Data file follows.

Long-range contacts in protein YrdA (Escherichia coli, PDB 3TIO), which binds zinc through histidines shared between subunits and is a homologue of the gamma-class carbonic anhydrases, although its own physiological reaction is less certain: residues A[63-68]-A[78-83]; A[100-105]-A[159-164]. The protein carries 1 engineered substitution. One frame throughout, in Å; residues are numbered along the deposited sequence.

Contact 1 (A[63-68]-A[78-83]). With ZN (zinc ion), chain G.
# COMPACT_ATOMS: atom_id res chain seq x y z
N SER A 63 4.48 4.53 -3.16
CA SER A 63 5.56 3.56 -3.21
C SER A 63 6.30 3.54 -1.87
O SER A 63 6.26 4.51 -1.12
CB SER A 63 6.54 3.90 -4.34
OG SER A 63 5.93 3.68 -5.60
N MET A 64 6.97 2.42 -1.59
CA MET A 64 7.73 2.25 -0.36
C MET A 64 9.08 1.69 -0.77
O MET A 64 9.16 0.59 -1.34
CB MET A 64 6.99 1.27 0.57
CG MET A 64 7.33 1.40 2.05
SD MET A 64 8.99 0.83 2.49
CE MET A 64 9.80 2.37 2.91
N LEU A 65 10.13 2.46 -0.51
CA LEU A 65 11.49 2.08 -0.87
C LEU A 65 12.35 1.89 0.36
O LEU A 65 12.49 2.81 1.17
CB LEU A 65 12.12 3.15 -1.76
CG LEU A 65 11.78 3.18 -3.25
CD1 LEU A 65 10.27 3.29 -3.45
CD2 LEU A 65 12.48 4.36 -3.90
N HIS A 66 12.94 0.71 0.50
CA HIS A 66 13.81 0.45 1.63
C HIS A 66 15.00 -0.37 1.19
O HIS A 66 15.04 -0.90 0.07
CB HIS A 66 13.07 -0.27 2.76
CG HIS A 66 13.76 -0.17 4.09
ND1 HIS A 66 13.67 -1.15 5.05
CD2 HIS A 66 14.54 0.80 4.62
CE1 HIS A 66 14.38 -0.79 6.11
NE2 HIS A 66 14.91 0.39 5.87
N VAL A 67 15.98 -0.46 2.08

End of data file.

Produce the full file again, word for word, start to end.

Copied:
Long-range contacts in protein YrdA (Escherichia coli, PDB 3TIO), which binds zinc through histidines shared between subunits and is a homologue of the gamma-class carbonic anhydrases, although its own physiological reaction is less certain: residues A[63-68]-A[78-83]; A[100-105]-A[159-164]. The protein carries 1 engineered substitution. One frame throughout, in Å; residues are numbered along the deposited sequence.

Contact 1 (A[63-68]-A[78-83]). With ZN (zinc ion), chain G.
# COMPACT_ATOMS: atom_id res chain seq x y z
N SER A 63 4.48 4.53 -3.16
CA SER A 63 5.56 3.56 -3.21
C SER A 63 6.30 3.54 -1.87
O SER A 63 6.26 4.51 -1.12
CB SER A 63 6.54 3.90 -4.34
OG SER A 63 5.93 3.68 -5.60
N MET A 64 6.97 2.42 -1.59
CA MET A 64 7.73 2.25 -0.36
C MET A 64 9.08 1.69 -0.77
O MET A 64 9.16 0.59 -1.34
CB MET A 64 6.99 1.27 0.57
CG MET A 64 7.33 1.40 2.05
SD MET A 64 8.99 0.83 2.49
CE MET A 64 9.80 2.37 2.91
N LEU A 65 10.13 2.46 -0.51
CA LEU A 65 11.49 2.08 -0.87
C LEU A 65 12.35 1.89 0.36
O LEU A 65 12.49 2.81 1.17
CB LEU A 65 12.12 3.15 -1.76
CG LEU A 65 11.78 3.18 -3.25
CD1 LEU A 65 10.27 3.29 -3.45
CD2 LEU A 65 12.48 4.36 -3.90
N HIS A 66 12.94 0.71 0.50
CA HIS A 66 13.81 0.45 1.63
C HIS A 66 15.00 -0.37 1.19
O HIS A 66 15.04 -0.90 0.07
CB HIS A 66 13.07 -0.27 2.76
CG HIS A 66 13.76 -0.17 4.09
ND1 HIS A 66 13.67 -1.15 5.05
CD2 HIS A 66 14.54 0.80 4.62
CE1 HIS A 66 14.38 -0.79 6.11
NE2 HIS A 66 14.91 0.39 5.87
N VAL A 67 15.98 -0.46 2.08